How I know God guides my photography.....

"The heavens declare the glory of God, and the skies announce what his hands have made. Day after day they tell the story; night after night they tell it again. They have no speech or words; they have no voice to be heard. But their message goes out through all the world; their words go everywhere on earth."
Psalm 19: 1 - 4 (NCV).

Every time I look through the lens of my camera I see God working. Every day He reveals His majesty. Every night He shows me how He creates beauty even in the darkness. Even if I had not known Him before I started taking photos, the moment I looked at His creation up close (or far away) I see His glory and He guides me to see His beauty in all He has created. Photography just allows me to capture an image of what He has created.

Monday, January 24, 2011

Yosemite Falls Creek Bridge

Using any excuse to just get out and start photographing, Martin Luther King Day (Monday, January 17, 2011) was no exception. It had been well over a week since the last good snow hit the Central Sierra Mountain range. The sky was clear in Yosemite, the sun was warm, and for the third week in a row, the Central Valley was fogged in. That was more than enough to get me packing.
My wife and I spent the day going from one spot in Yosemite to another. This is one location I never tire of. With every curve in the road or twist in a trail there is another breath-taking view. This first photo is of a stone bridge that crosses over Yosemite Falls Creek (just down stream from Lower Yosemite Falls). It's not one of the Valley's more famous bridges (that's probably why no one was taking photos of it); however when the sunlight pokes its way through the trees and reflects off the creek creating a golden glow on the under curves of the bridge, you just have to stop and spend a few minutes watching the reflection ripple upward.



Another location in Yosemite Valley that is missed by many is Fern Falls. Unless you know what you are looking for or where this very small falls is located, it is easy to overlook. Even in the summer most Yosemite trekkers overlook this spot. Winter shooting (even if the sun is shining) is difficult because of the deep shadows and flashes of bright lighting that fall on the snow. This photo was taken in a very shadowed light. Even with fill flash it was almost too dark to capture. ISO was bumped up as were the exposure and sensitivity settings.

White snow against dark green moss, granite rock, and dirt... I was happy to even be able to capture what I did...

Going to the north side of the Valley from the south side created a totally different view and lighting. Here in the meadow in front of Yosemite Falls is a view of the snow, the tree line, and the falls. The skies were clear and deep blue. At the bottom of the falls was formed an ice dome (about thirty to thirty-five feet high and about forty feet across.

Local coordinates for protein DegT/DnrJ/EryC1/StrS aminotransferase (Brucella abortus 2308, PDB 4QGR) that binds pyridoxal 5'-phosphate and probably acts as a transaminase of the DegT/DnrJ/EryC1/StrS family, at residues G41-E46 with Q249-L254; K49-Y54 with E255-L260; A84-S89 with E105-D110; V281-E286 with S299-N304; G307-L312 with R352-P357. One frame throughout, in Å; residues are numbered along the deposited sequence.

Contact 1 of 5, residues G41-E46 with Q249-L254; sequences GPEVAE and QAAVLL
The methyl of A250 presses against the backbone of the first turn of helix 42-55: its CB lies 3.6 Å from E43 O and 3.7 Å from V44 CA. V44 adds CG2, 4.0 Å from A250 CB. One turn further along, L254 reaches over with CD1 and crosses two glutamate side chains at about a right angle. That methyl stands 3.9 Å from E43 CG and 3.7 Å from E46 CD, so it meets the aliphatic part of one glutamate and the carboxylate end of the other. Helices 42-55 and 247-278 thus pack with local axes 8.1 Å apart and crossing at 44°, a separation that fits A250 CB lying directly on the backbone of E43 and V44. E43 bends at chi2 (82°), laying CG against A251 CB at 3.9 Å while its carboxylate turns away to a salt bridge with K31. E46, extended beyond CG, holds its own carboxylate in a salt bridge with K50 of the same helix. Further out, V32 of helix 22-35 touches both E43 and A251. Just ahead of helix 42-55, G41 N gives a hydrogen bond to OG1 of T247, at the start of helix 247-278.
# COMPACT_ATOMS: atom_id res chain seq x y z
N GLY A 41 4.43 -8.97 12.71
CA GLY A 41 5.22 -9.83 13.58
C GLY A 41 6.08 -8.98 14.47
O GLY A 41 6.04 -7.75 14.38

Here is a close up of the ice dome from just under the Lower Falls. The spray off the rock where the Falls reaches bottom is what causes the freezing water to form a egg shaped dome of ice.

I'll be posting more Yosemite photographs soon... check back for a view of a panorama I took from the Merced River looking back toward the east end of the Valley. Sunset, full moon rising, and a low misty fog hovering over a meadow.

Sunday, January 23, 2011

There is just something about "PANORAMA"...

January 22, 2011… it should be cold and it just was not. Well, not unless you were in the Central Valley of California enduring the very thick and frigid fog. After days of seeing fog, the call to the warm sun was just too hard to resist.

Early in the morning it was off to the Sierra’s. Taking my wife and my two oldest grandchildren to Dodge Ridge for a day of snowboarding, I dropped them off and headed back down to Pinecrest Lake for a quick few shots.

The lake was semi-frozen (with a very thin crust of ice on the top and dozens of signs warning people to stay off the unstable ice). Ignoring the fact that the sun was directly over the south side of the lake, I spent a couple of hours walking the north shore from the west. This panoramic shot was from the western edge of the lake at the Pinecrest beach area.

The warning sign said it all: “WARNING: Unstable Ice & Snow – KEEP OFF”. With that kind of a warning, and the fact that you could visibly see cracks in the ice, you would think that people would pay more attention to the warm conditions and how the affected the thin ice. On my shoreline trek I saw people walking their dogs and following the rules of “Keep Off the ice”… Just before I left there was a young couple with their three small (very small) dogs… Suddenly, SPLASH! In went one of the dogs. Yelp! Yelp! Then a second and a third SPLASH!!! I was about thirty feet away when I heard the young woman screaming to her dogs to get out of the water. The man kept shouting “Where did he go?” As I got closer, one, then two, then all three appeared between the rocks… shivering and shaking. I’m sure glad the small dogs got out when they did as the air may have been warm, the water was not. The guy was just seconds away from trying to reach into the freezing water to get them… I think he saw the water was deeper than he expected and chose not to chance it.

It was an exciting few moments at Pinecrest Lake that day. The warning signs said it all: “Unstable Ice & Snow – KEEP OFF”. Well, all’s well that ends well. The views were fantastic.